Continuing mandamus

Continuing mandamus or structural interdict or structural injunction is a relief given by a court of law through a series of ongoing orders over a long period of time, directing an authority to do its duty or fulfill an obligation in general public interest, as and when a need arises over the duration a case lies with the court, with the court choosing not to dispose the case off in finality. This happens in a situation which cannot be remedied instantaneously but requires a solution over a long time, at times going on for years. With this procedural innovation of the writ of mandamus or a mandatory order, the court monitors compliance of its orders, seeking periodic reports from authorities on the progress in implementing them.[1][2][3]

It may enlist senior advocates to assist it as amicus curiae in court, or as court commissioners in the field, and subject experts or expert bodies to report back to it on the facts and ground-realities of the case. It may appoint a court committee or a court commission, independent from the executive, as its oversight or monitoring agency. It may require the subject-matter covered by the case, be taught in schools and universities, making it part of textbooks and syllabi, or be given wide publicity through the media.[4] It may use contempt against people in positions of power or authority as a remedy in case of non-compliance or poor implementation of its orders.[5] It may recommend that the legislature frame a policy in the matter, for the future.


The doctrine of continuing mandamus, first propounded in a case in the late 1970s, has been discussed and dealt with in the respective cases of Vineet Narain v. Union of India[6] and Bandhua Mukti Morcha v. Union of India & Ors.[7] It has been applied to cleaning the air around the Taj Mahal and the waters of the Ganga, and to mitigate travel conditions in commuter trains and road surface, traffic & vehicle conditions, in cities. As it essentially seeks to directly control the bureaucracy, bypassing the political regime, it has met with both, gradual success and stiff resistance, in India.[8]

If a case, prima facie, cannot be made out against an accused in a charge sheet, it is to be closed and quickly submitted to the court. The courts are not concerned with the accusations on merit, in such cases, but merely whether the agencies have investigated them expeditiously, and to their logical conclusion.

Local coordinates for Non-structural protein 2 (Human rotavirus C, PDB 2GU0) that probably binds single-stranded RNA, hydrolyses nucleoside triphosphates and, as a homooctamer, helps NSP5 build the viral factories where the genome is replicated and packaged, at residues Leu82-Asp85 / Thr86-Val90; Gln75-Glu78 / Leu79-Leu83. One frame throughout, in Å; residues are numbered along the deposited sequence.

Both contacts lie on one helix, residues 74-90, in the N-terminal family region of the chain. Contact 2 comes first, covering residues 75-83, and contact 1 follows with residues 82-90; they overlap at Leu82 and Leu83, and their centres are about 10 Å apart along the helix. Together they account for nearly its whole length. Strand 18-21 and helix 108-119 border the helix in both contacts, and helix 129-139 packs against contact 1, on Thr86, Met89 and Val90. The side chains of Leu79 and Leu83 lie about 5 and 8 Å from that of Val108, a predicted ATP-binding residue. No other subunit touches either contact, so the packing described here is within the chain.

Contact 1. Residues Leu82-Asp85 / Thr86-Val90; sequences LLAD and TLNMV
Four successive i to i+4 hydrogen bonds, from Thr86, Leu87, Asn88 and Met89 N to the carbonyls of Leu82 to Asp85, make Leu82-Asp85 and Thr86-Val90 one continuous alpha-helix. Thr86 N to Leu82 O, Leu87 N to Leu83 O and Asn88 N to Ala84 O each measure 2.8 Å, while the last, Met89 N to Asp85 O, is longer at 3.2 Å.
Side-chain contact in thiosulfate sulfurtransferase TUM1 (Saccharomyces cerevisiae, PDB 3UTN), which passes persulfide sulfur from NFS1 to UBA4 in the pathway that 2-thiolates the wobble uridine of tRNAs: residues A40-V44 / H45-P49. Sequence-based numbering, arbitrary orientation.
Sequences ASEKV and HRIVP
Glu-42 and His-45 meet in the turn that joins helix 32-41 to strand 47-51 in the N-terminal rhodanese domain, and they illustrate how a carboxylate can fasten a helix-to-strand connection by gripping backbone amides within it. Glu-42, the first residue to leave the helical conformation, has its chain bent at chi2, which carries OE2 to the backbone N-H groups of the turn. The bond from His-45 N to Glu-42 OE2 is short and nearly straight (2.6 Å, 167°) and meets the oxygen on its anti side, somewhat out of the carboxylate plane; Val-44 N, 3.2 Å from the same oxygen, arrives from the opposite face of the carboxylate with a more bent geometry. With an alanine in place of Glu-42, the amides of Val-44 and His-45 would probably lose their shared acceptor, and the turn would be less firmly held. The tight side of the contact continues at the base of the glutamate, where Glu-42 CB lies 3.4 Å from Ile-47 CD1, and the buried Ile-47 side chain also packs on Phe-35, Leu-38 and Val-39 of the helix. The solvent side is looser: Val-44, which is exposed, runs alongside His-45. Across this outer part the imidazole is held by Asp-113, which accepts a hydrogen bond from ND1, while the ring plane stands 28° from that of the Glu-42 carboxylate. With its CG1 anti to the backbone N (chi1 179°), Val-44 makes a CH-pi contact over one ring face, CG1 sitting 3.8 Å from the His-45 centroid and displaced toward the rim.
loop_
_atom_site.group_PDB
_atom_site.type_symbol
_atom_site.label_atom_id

The Manila Bay Case led to the formal placement of the procedural innovation of continuing mandamus in statute books in the Philippines, where it is being resorted to by litigants in other cases.

South Africa

The Constitutional Court of South Africa in 2002, recognised the need for structural interdicts in their supervisory jurisdiction, where declaratory orders go unheeded. This need should be coupled with a meaningful engagement of all the parties to the litigation in securing socio-economic rights.


Courts would give time to authorities for compliance, by suspending or delaying declarations of invalidity. In 2003, the Supreme Court of Canada in Doucet-Boudreau v Nova Scotia (Minister of Education) held that, in constitutional cases a court could keep the final outcome in a case pending in a post-judgment supervisory jurisdiction, and would not become functus officio.


Structural injunction, formulated possibly first by American courts, has been applied to try remedy schools, prisons, environmental cleanup and traditional rights of indigenous people.[9]


  1. Justice K.G. Balakrishnan, (CJI). "The Role of the Judiciary in Environmental Protection" (PDF). D.P. Shrivastava Memorial Lecture - High Court of Chattisgarh, Bilaspur – March 20, 2010. p. 3.
  2. Secretariat of the Sub-committee of Rules, Supreme Court, Manila, Republic of the Philippines (2010). "Annotation to the Rules of Procedure for Environmental Cases (A.M. No. 09-6-8-SC)" (PDF). Philippine Judicial Academy, p.103, 140.CS1 maint: multiple names: authors list (link)
  3. Dizon, David (7 Sep 2009). "RP's Erin Brokovich: One lawsuit at a time". ABS - CBN News.
  4. May, James R.; Daly, Erin (2014-11-17). Global Environmental Constitutionalism. Cambridge University Press (pg. 158, 161, 167, 204). ISBN 9781107022256.
  5. Parmar, Sharanjeet; Wahi, Namita (2011-09-12). "Ch. 7. India | Citizens, Courts and the Right to Health: Between Promise and Progress". In Yamin, Alicia Ely (ed.). Litigating Health Rights: Can Courts Bring More Justice to Health?. Harvard University Press. ISBN 9780986106200.
  6. Vineet Narain v. Union of India, AIR 1996 SC 3386
  7. Bandhua Mukti Morcha v. Union of India, AIR 1984 SC 802
  8. Mate, Manoj, S. (Fall 2010). "The Variable Power of Courts: The Expansion of the Power of the Supreme Court of India in Fundamental Rights and Governance Decisions" (PDF). University of California, Berkeley ( pg. 137, 152, 182).
  9. Sturm, Susan P. (1990–91). "A Normative Theory of Public Law Remedies" (PDF). Georgetown Law Journal. 79: 1355–1446.
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